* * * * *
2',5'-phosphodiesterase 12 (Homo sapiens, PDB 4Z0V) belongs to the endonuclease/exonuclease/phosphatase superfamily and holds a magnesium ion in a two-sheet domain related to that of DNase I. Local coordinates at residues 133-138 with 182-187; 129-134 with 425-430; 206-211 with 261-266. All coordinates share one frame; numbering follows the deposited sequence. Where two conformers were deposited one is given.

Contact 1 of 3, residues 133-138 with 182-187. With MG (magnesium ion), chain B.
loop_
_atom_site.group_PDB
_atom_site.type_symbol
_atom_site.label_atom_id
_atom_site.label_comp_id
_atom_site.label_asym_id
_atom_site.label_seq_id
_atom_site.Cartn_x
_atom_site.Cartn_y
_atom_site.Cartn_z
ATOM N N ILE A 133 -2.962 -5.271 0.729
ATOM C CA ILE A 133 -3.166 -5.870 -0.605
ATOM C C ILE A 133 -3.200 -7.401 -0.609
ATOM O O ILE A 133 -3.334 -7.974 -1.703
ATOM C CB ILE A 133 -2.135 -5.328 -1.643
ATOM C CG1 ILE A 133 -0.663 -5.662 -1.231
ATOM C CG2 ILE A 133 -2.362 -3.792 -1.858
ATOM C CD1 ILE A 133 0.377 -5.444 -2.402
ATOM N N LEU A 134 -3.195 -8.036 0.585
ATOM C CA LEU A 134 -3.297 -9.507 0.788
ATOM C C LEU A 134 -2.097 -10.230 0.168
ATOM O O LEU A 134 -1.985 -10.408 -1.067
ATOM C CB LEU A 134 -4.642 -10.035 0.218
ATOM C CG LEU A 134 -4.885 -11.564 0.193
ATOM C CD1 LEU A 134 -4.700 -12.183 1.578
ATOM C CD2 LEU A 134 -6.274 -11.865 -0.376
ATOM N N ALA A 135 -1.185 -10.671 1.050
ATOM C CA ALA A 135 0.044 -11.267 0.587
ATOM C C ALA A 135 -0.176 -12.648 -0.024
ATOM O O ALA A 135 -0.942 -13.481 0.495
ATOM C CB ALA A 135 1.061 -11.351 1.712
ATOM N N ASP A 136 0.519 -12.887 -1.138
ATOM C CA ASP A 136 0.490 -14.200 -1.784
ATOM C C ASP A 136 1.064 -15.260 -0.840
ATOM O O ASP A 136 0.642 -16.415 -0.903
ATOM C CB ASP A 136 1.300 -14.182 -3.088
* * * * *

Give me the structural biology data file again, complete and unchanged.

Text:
2',5'-phosphodiesterase 12 (Homo sapiens, PDB 4Z0V) belongs to the endonuclease/exonuclease/phosphatase superfamily and holds a magnesium ion in a two-sheet domain related to that of DNase I. Local coordinates at residues 133-138 with 182-187; 129-134 with 425-430; 206-211 with 261-266. All coordinates share one frame; numbering follows the deposited sequence. Where two conformers were deposited one is given.

Contact 1 of 3, residues 133-138 with 182-187. With MG (magnesium ion), chain B.
loop_
_atom_site.group_PDB
_atom_site.type_symbol
_atom_site.label_atom_id
_atom_site.label_comp_id
_atom_site.label_asym_id
_atom_site.label_seq_id
_atom_site.Cartn_x
_atom_site.Cartn_y
_atom_site.Cartn_z
ATOM N N ILE A 133 -2.962 -5.271 0.729
ATOM C CA ILE A 133 -3.166 -5.870 -0.605
ATOM C C ILE A 133 -3.200 -7.401 -0.609
ATOM O O ILE A 133 -3.334 -7.974 -1.703
ATOM C CB ILE A 133 -2.135 -5.328 -1.643
ATOM C CG1 ILE A 133 -0.663 -5.662 -1.231
ATOM C CG2 ILE A 133 -2.362 -3.792 -1.858
ATOM C CD1 ILE A 133 0.377 -5.444 -2.402
ATOM N N LEU A 134 -3.195 -8.036 0.585
ATOM C CA LEU A 134 -3.297 -9.507 0.788
ATOM C C LEU A 134 -2.097 -10.230 0.168
ATOM O O LEU A 134 -1.985 -10.408 -1.067
ATOM C CB LEU A 134 -4.642 -10.035 0.218
ATOM C CG LEU A 134 -4.885 -11.564 0.193
ATOM C CD1 LEU A 134 -4.700 -12.183 1.578
ATOM C CD2 LEU A 134 -6.274 -11.865 -0.376
ATOM N N ALA A 135 -1.185 -10.671 1.050
ATOM C CA ALA A 135 0.044 -11.267 0.587
ATOM C C ALA A 135 -0.176 -12.648 -0.024
ATOM O O ALA A 135 -0.942 -13.481 0.495
ATOM C CB ALA A 135 1.061 -11.351 1.712
ATOM N N ASP A 136 0.519 -12.887 -1.138
ATOM C CA ASP A 136 0.490 -14.200 -1.784
ATOM C C ASP A 136 1.064 -15.260 -0.840
ATOM O O ASP A 136 0.642 -16.415 -0.903
ATOM C CB ASP A 136 1.300 -14.182 -3.088